Karen and Barry both play down their generosity, which may speak to their internalised struggles as well as their humbleness. Rachel doesn’t airbrush her parents as saints, nor does she paint over Karen’s strained reaction to her youngest son Josh after he came out as gay. Over time, the bond between Karen and Barry with their three children strengthened. Karen went on to become an active member of PFLAG, the largest organisation for lesbian, gay, bisexual, transgender, and queer (LGBTQ+) people, their parents and families, and allies.

However, the film did fail to raise questions about the arguably exploitative nature of gay pornography− an opinion that is often heard in relation to the straight porn industry. What the documentary may lose in objectivity, it makes up for in openness. This is a story brimming with tenderness and humour and is an unlikely tale that should be smiled upon. Rachel Mason manages to capture her family’s presence using her own lens. Circus of Books is an intimate glimpse into a unique business venture and an untold chapter of gay history.

Atypical Shines a Spotlight on College Disability Services

This article was originally published by Flip Screen.

In 2019, the Higher Education Commission ordered an inquiry into the experiences faced by disabled students, including autistic students, to investigate why educational institutions are failing to support their disabled students. 2020 marks the 25th anniversary of the Disability Discrimination Act 1995 and the 10th anniversary of the Equality Act 2010, and yet there are still barriers preventing disabled students from achieving their full potential within academia. Policy Connect states that disabled students are more prone to experience social isolation and loneliness, they are generally less likely to complete their degree and they are paid less as graduates. For many disabled young adults, the prospect of higher education brings with it uncertainty as to their capability to commit to the demands of university education.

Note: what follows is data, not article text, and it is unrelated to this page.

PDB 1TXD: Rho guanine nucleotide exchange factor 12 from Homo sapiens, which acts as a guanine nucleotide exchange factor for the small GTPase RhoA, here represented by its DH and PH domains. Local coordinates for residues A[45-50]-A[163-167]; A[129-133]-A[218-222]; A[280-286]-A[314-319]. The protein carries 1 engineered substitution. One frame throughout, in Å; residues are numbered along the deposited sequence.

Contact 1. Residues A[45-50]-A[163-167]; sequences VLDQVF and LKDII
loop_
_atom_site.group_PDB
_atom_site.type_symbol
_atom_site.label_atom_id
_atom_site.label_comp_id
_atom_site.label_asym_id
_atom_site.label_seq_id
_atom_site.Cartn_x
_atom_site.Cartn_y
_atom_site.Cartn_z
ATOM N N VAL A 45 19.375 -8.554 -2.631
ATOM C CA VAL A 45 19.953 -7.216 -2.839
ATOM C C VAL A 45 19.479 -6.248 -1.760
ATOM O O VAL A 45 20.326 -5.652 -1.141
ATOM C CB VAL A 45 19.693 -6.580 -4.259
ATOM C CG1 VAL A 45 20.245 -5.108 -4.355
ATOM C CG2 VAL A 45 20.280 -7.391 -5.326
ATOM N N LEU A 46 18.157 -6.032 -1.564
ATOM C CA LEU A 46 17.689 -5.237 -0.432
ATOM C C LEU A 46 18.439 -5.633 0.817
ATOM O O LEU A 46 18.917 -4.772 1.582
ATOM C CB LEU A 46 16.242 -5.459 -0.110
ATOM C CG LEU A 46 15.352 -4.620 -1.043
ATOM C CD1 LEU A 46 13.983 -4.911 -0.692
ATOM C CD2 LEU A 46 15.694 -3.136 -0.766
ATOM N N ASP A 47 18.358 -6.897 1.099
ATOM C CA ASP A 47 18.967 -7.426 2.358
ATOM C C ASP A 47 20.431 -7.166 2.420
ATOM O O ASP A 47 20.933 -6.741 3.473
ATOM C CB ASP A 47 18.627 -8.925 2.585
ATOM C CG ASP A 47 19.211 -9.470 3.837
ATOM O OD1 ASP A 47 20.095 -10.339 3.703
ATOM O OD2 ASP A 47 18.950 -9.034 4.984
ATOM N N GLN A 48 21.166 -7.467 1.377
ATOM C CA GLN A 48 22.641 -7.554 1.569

Typical coming-of-age stories within television often discuss the transition young people face moving from high school to university, exploring the rollercoaster ride of excitement and dread as they prepare to enter the next chapter of their life, away from the safety and familiarity of their status quo. It’s a rarity to see plotlines featuring young people with disabilities contemplating their future and the support they’ll be afforded for a smoother transition.